Hackable Chryslers need a software update

car software

Welcome to a future where cars -- like computers -- need urgent software updates.

Now that we know Chryslers can be hacked over the Internet, car owners have two options to fix them.

One, take your Chrysler to the auto dealer. Or two, download the update to a USB flash drive, plug it into your car yourself, and hope for the best.

Chrysler explained to CNNMoney that the software patch plugs a hole that unknowingly granted outside access to car controls.

"Similar to a smartphone or tablet, vehicle software can require updates for improved security protection," the company said.

But read that carefully. Your car is like a tablet.

We're about to witness a glimpse at the annoying future of smart, connected cars. You know those those frequent updates that come to your laptop, smartphone and apps? They're coming to your automobile.

You can ignore them -- until some car maker starts making it mandatory. But keep in mind: Right now, if you're currently driving a 2014 Jeep Cherokee without the latest update, hackers can cut your brakes while you're on the highway.


This Chrysler episode shows that some car makers haven't yet figured this out the way Apple (AAPL) or Microsoft (MSFT) already have. You never take your laptop into a store. You just click "OK" and download it from the Internet.

Tesla (TSLA) stands out as forward-thinking. You just hook up your car to Wi-Fi (or a cellular network), then download it directly to the car. In March, that's how Tesla pushed out the latest version of its Tesla operating system 6.2 to its Model S sedans. It added new feature: tracking nearby charging stations.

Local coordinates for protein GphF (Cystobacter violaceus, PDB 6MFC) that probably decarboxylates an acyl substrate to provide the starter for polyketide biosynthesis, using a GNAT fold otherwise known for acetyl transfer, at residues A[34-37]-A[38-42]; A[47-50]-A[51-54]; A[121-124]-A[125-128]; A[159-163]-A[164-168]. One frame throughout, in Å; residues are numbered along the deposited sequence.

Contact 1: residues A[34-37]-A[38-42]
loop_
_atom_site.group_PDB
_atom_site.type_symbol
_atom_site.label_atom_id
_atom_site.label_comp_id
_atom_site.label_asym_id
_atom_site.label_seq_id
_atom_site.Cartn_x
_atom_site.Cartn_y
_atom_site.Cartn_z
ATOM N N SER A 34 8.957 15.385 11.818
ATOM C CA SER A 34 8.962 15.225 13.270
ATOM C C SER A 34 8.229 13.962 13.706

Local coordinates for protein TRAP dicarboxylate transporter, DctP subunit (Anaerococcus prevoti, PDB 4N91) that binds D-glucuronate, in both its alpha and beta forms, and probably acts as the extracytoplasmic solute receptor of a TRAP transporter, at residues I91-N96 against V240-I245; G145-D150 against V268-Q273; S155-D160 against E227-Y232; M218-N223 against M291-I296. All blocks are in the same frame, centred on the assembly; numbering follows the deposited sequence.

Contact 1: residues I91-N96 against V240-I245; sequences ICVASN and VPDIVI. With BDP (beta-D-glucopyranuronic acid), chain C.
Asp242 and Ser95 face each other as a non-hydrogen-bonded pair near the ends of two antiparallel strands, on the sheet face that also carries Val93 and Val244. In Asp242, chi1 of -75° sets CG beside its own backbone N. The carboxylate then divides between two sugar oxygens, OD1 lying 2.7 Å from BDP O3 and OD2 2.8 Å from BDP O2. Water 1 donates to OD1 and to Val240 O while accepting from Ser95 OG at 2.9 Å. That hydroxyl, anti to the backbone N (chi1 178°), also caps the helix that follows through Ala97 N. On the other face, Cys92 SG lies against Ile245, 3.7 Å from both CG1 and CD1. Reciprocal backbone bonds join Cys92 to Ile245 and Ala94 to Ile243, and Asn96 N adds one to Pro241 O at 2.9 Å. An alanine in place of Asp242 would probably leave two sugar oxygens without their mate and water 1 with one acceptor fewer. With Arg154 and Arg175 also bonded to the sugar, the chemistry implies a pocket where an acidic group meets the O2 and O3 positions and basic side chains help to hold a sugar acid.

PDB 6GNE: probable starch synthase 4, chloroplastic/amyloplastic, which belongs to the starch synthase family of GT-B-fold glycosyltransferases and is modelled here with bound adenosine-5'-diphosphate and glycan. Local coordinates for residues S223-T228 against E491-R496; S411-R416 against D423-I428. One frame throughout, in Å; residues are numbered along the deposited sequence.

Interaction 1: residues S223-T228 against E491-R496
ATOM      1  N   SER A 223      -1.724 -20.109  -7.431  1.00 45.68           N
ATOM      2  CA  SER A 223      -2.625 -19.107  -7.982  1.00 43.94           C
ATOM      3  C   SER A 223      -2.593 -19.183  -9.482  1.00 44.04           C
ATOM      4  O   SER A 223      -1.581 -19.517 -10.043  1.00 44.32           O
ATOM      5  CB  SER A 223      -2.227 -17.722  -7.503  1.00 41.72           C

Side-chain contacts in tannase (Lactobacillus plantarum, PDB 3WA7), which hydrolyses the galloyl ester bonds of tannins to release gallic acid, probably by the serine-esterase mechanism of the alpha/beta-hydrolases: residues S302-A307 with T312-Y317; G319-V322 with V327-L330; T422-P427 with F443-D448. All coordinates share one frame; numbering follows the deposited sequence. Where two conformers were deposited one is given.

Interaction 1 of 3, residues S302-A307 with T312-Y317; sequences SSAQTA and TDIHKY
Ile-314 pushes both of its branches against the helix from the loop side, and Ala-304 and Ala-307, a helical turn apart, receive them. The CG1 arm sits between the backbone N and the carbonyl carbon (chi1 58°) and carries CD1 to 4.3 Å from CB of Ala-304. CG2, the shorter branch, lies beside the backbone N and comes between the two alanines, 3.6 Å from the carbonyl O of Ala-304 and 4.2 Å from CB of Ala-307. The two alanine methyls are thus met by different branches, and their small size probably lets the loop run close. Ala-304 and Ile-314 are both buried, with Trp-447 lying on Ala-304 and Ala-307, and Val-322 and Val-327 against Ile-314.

But even then, this software update takes a whopping 45 minutes to complete, according to the company. You can't operate the car while it's updating.

These are called "over-the-air" updates, and they're all the rage in the auto industry right now. BMW does the same thing. As do GM (GM) cars equipped with OnStar.

Expect more of this. Auto suppliers and car makers have plans to constantly be able to tinker with your vehicle. The benefit? Fewer auto recalls, quick fixes for software glitches, car apps that are always improving.

Ed Adams is a researcher at Security Innovation, a company that tests the safety of automobiles. He said several car makers are now working on their own app stores.

The downside: Possible long waits at home without a working car. As an alternative, can you update while driving without worrying about the car shutting off? And updates sometimes make computers buggy. Will it be unsafe to drive?

We'll see.

Hackers control car's steering and brakes
Hackers control car's steering and brakes

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